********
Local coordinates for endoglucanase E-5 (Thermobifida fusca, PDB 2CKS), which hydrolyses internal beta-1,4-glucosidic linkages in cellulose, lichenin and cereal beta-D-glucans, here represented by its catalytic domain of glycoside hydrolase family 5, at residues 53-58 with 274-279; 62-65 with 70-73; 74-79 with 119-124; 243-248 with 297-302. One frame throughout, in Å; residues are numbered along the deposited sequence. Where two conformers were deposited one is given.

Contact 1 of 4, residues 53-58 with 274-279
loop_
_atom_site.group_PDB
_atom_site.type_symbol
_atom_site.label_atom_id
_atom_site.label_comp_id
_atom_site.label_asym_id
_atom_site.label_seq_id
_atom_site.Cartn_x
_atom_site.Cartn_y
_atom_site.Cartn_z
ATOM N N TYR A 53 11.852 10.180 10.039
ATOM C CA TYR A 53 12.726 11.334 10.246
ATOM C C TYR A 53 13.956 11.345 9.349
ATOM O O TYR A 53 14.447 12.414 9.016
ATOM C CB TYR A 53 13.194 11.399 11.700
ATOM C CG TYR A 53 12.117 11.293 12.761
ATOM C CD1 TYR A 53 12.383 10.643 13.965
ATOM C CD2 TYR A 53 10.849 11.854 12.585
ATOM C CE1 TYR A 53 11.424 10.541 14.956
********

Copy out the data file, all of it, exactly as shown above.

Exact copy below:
Local coordinates for endoglucanase E-5 (Thermobifida fusca, PDB 2CKS), which hydrolyses internal beta-1,4-glucosidic linkages in cellulose, lichenin and cereal beta-D-glucans, here represented by its catalytic domain of glycoside hydrolase family 5, at residues 53-58 with 274-279; 62-65 with 70-73; 74-79 with 119-124; 243-248 with 297-302. One frame throughout, in Å; residues are numbered along the deposited sequence. Where two conformers were deposited one is given.

Contact 1 of 4, residues 53-58 with 274-279
loop_
_atom_site.group_PDB
_atom_site.type_symbol
_atom_site.label_atom_id
_atom_site.label_comp_id
_atom_site.label_asym_id
_atom_site.label_seq_id
_atom_site.Cartn_x
_atom_site.Cartn_y
_atom_site.Cartn_z
ATOM N N TYR A 53 11.852 10.180 10.039
ATOM C CA TYR A 53 12.726 11.334 10.246
ATOM C C TYR A 53 13.956 11.345 9.349
ATOM O O TYR A 53 14.447 12.414 9.016
ATOM C CB TYR A 53 13.194 11.399 11.700
ATOM C CG TYR A 53 12.117 11.293 12.761
ATOM C CD1 TYR A 53 12.383 10.643 13.965
ATOM C CD2 TYR A 53 10.849 11.854 12.585
ATOM C CE1 TYR A 53 11.424 10.541 14.956